Meet people like an improv comedian

Adam Zieliński Avatar

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I struggled with talking to new people a lot, but then I realized the counter-intuitive power of “how are you?” You see, I used to reply that I’m good and try to find something else to say. It was hard! Here’s an easier way: forget about “I’m good,” open up, and share something honest.

It was the most difficult thing to realize, partly due to my Slavic upbringing. The polish language makes us address strangers in a formal and distanced manner, making a visit to an alcohol store next door sound just like a dinner in a high-end French restaurant: Good day, which wine mister recommends? Asking a stranger “how are you?” is out of the question. Even the word you sounds suspicious, like something a street salesman would say after reading Persuasion 101.

Perhaps that’s why my third-grade English teacher told us to avoid honest answers:

Why would someone who doesn’t know ask how am I? – Little me inquired.

Oh it sounds like a question, but it really isn’t. It’s just a courtesy like our „Good day”. You just don’t answer it; people want to hear „good” and move on. – She replied.

Well, that was the least helpful lesson I got. It stuck with me so much that I’m good was the only answer I gave for the next twenty years. I accepted how are you as a slightly annoying formula that must be recited before the real conversation may start.

However, I have occasionally met people who didn’t just mechanically reply “I’m good”. Instead, they’d say things like I’m a bit stressed today because my presentation didn’t go well or I’m excited about the Canadian Rockies trip this weekend. I loved everything about that! It made me feel trusted, welcome, and built an instant connection. Suddenly I wasn’t worried about what to say next but eager to find out more about them and open up as well.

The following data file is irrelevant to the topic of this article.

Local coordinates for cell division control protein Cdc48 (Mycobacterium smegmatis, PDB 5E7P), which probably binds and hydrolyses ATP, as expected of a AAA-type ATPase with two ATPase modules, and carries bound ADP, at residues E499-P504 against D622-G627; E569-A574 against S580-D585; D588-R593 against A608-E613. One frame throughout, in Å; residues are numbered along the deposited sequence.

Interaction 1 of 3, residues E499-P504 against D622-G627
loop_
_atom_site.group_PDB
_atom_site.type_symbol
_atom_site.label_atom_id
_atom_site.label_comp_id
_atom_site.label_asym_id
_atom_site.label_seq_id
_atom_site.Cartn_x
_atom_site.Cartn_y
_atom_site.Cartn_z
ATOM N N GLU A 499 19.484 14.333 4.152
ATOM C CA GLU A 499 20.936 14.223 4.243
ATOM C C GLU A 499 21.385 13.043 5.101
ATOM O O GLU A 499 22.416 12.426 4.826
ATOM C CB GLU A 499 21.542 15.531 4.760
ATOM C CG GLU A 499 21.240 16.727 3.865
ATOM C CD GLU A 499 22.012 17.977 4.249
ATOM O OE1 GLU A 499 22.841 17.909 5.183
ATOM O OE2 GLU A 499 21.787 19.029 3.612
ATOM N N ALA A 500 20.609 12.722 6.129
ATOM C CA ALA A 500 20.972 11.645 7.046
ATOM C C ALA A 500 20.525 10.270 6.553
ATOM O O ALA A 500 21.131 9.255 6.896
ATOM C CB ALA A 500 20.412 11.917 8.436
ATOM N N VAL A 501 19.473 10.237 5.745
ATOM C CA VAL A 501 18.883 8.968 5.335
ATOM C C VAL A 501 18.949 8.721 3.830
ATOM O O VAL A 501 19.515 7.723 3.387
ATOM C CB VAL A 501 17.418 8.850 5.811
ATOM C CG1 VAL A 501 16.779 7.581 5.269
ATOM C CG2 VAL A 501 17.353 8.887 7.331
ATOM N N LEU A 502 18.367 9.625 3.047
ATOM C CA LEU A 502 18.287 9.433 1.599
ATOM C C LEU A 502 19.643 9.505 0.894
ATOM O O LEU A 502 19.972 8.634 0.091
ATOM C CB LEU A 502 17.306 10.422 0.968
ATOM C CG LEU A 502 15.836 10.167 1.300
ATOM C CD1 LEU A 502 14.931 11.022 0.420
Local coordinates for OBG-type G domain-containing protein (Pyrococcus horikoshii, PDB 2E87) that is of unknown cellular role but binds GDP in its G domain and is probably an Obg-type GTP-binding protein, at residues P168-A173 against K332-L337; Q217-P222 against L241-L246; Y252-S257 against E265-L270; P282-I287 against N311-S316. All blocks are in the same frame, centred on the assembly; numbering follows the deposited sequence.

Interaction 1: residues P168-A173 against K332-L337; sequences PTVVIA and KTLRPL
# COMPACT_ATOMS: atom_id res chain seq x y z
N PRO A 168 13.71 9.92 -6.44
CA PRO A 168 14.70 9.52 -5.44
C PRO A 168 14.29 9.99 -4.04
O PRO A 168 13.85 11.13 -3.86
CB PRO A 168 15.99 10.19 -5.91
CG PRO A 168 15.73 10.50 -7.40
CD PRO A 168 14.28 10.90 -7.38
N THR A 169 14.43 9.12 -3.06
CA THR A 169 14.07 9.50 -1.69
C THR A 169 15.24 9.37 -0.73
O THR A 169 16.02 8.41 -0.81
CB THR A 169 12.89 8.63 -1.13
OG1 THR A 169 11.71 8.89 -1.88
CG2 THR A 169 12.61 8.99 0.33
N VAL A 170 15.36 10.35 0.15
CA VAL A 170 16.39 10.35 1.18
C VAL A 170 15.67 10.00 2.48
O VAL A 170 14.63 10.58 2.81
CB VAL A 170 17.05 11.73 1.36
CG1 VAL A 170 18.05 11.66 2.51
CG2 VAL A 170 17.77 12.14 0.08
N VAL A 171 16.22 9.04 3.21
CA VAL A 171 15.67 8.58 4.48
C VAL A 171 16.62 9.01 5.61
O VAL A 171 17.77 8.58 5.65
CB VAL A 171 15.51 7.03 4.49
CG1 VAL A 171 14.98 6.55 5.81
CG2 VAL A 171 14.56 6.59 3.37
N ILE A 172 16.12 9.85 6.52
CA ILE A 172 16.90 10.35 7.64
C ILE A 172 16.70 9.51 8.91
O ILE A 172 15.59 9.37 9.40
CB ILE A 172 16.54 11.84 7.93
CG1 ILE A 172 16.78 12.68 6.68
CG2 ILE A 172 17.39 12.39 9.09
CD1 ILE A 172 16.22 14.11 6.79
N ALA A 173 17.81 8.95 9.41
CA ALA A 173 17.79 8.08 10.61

It took me some years to figure out why that was so powerful. Building a meaningful connection requires taking a leap of faith, and how are you is the first invitation to jump. Only I was too scared. What if they don’t like me? What if they judge? I chose the easy option and threw the hot potato back where it came from: I’m good, you? When someone shared, they essentially jumped first to show me it was safe.

There is something else, too. Saying “I’m good” when you really aren’t is just lying. Sure, it’s a small and socially acceptable lie, but it’s still a lie.

Once it all clicked, I wanted to learn this power, too. The next time a friend asked me how I was, I didn’t immediately reply. I took a second to actually think about it, and… it was the weirdest thing ever, I didn’t actually know! Was I tense or relaxed? Hopeful or sad? I couldn’t name my feelings, perhaps because I never spent much time thinking about them. I said: It’s confusing; I’m not actually sure; is that weird? He reassured me that it wasn’t, and we had a great chat about emotions, mindfulness, and human nature. 

The more leaps of faith I took, the stronger my emotional muscles became. It still takes effort, but it is so worth it. It brought me closer to my friends, helped me to know myself better, and proved to be indispensable in my writing. In fact, there weren’t any downsides at all.

It was so encouraging I even started doing it with complete strangers. I’d share that I didn’t sleep well, and I’m tired, or how excited I am about an upcoming laser tag game, or that I took too many classes and felt overwhelmed. One time I even connected with someone over being nervous about meeting new people.

Now, don’t get me wrong. I’m not encouraging you to recite your life story to the poor fellow at the gas station who just wanted to know cash or credit? All I’m saying is that when it comes to meeting new people at parties, zoom, and about anywhere else, there’s an easy way, there’s a hard way, and we are the ones to choose. It’s like building an improv comedy scene: starting with a good prompt makes it easy and fun for everyone involved, but nothing is worse than offering no prompt at all.

Special thanks to Nick Booth, Karena de Souza, Alicia Berberich, my wife Anna for their suggestions and feedback on this post.

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